Stepping Beyond Ballet
by Taylor Long
March 6, 2019
An unusual story makes for an unusual ballet. First premiering in February 2011, Alice’s Adventures in Wonderland is brought to vivid theatrical life by choreographer Christopher Wheeldon and his creative team. The curious tale famously introduced to us by Lewis Carroll in his 1865 novel, is re-imagined for the stage in Wheeldon’s ballet, with various styles of dance intersecting to convey the indescribable world of Wonderland.
A whimsical, theatrical realm materializes before our eyes, with each element, including Joby Talbot’s lush score and Bob Crowley’s larger-than-life set and costume designs, coming together. Projections, robotic moving doors and giant cupcakes provide the foundation for the fantastical staging that pulls Alice through each chapter of her journey.
Wheeldon, who grew up listening to a recording of Alice’s Adventures in Wonderland, stated in an interview with The Daily Telegraph that his inspiration for the piece came from “the vividness of the book’s characters, and the way they all lend themselves to being communicated through movement.”
Although the ballet is predominantly built around Wheeldon’s signature neo-classical style, he has also integrated other styles of dance to bring Alice’s world to life. Describing the genesis of the piece, Wheeldon mentions that he began, “exploring the abstract,” when developing the choreography. In this case, the abstract place steps beyond Classical Ballet, and its many variations, to a plane of different styles, including tap dancing.
“He’s giving you a ballet vocabulary with so many different flavours,” says Second Soloist Donald Thom, one of the dancers taking on the role of the Mad Hatter. Wheeldon has a special task for the Hatter in this ballet – they have to tap.
Thom, who will be making his company debut, performed the role over seven years ago with The Royal Ballet, learning from Principal Dancer Steven McRae, who created the role. He describes tapping as feeling, “totally different,” compared to dancing ballet choreography. “In classical ballet you let the music lead you and tell you what to do – in tapping you become part of the music.”
Switching between the two styles isn’t easy. Wheeldon’s neo-classical choreography demands a certain physicality from its dancers – beautifully articulated feet, good turnout and a lifted upright frame. Tap on the other hand, is very grounded with relaxed knees and ankles turned ‘parallel’.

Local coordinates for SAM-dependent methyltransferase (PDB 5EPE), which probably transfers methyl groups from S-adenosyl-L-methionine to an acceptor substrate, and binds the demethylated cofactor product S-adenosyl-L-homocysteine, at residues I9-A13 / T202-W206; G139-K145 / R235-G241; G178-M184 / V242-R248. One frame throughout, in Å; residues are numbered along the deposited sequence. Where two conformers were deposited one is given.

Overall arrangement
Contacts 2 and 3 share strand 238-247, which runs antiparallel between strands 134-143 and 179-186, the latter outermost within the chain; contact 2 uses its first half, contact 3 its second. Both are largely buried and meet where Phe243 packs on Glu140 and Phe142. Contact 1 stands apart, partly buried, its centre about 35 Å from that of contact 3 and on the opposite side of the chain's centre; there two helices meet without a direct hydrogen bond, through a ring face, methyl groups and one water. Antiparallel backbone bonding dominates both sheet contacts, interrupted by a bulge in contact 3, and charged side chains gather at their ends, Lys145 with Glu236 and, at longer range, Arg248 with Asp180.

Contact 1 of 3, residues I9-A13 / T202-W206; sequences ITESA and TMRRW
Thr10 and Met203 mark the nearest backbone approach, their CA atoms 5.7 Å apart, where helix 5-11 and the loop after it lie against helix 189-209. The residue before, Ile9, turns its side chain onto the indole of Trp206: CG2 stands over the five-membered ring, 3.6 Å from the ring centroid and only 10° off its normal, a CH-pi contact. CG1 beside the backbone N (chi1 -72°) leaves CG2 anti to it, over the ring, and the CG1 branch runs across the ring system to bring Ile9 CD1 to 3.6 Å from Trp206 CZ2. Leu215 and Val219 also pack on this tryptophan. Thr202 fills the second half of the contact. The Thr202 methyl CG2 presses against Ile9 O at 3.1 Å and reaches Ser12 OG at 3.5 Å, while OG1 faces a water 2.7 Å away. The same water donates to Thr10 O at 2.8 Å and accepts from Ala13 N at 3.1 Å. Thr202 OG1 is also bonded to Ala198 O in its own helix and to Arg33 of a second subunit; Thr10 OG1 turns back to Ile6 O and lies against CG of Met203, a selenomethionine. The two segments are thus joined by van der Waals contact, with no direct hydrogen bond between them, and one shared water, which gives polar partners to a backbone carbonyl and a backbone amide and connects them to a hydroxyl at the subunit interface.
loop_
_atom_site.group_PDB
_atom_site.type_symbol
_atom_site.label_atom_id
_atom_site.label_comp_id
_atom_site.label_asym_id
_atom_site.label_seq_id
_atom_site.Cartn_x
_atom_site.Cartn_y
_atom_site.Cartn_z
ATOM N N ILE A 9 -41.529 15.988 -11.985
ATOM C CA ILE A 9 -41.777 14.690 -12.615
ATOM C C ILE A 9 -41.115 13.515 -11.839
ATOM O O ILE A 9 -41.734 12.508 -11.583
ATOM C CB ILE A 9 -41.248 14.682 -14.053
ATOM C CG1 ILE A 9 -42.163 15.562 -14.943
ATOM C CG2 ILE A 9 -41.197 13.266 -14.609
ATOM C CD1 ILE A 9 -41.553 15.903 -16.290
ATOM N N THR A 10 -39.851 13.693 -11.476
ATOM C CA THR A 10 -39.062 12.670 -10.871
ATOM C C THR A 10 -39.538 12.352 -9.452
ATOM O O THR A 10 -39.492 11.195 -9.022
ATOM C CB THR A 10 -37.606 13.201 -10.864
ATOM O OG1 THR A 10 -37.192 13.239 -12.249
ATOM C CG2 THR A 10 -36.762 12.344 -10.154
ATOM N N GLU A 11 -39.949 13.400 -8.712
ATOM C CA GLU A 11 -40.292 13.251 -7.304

“Most of the time I’m wearing pointe shoes which require very strong ankles,” says First Soloist Chelsy Meiss, “then I have to change into my tap shoes which require my ankles to be as loose as possible.” Meiss is making a groundbreaking role debut as the Mad Hatter – she will be the very first female dancer to perform the role. “It’s an honour,” says Meiss, “to be able to show this unique aspect of my dancing that otherwise would have remained hidden.”
Meiss grew up tapping, beginning her training at the age of three, before turning her focus to ballet at the age of 15. “Juggling both styles of dance has been tricky,” Meiss says, adding that although the two styles are significantly different, tapping has made her, “a much more musical ballerina.”
But why does the Mad Hatter tap in this ballet? Both dancers point to aspects of Joby Talbot’s cinematic score and the overall commanding presence of the Hatter. Tap gives this character a unique physical language, allowing them to stand out from the others. The distinct style also gives the character another layer of depth by allowing the Hatter the opportunity to make sound, which adds to his/her eccentric qualities.
Within its quirky mix of styles, Alice’s Adventures in Wonderland also references a few iconic ballet moments. A nod to Balanchine’s Apollo shows up in the Mad Hatter’s Tea Party and the famous Rose Adagio sequence from The Sleeping Beauty, inspires the hilarious Tart Adagio performed by the Queen of Hearts.
When asked what she thinks the audience will take away from this melding of styles, Meiss says, “I hope they come away from the performance knowing that all kinds of dance have the ability to speak to people.” Thom adds, “I don’t know how you can’t leave this production without a smile.”
Alice's Adventures in Wonderland is onstage March 7 – 17, 2019.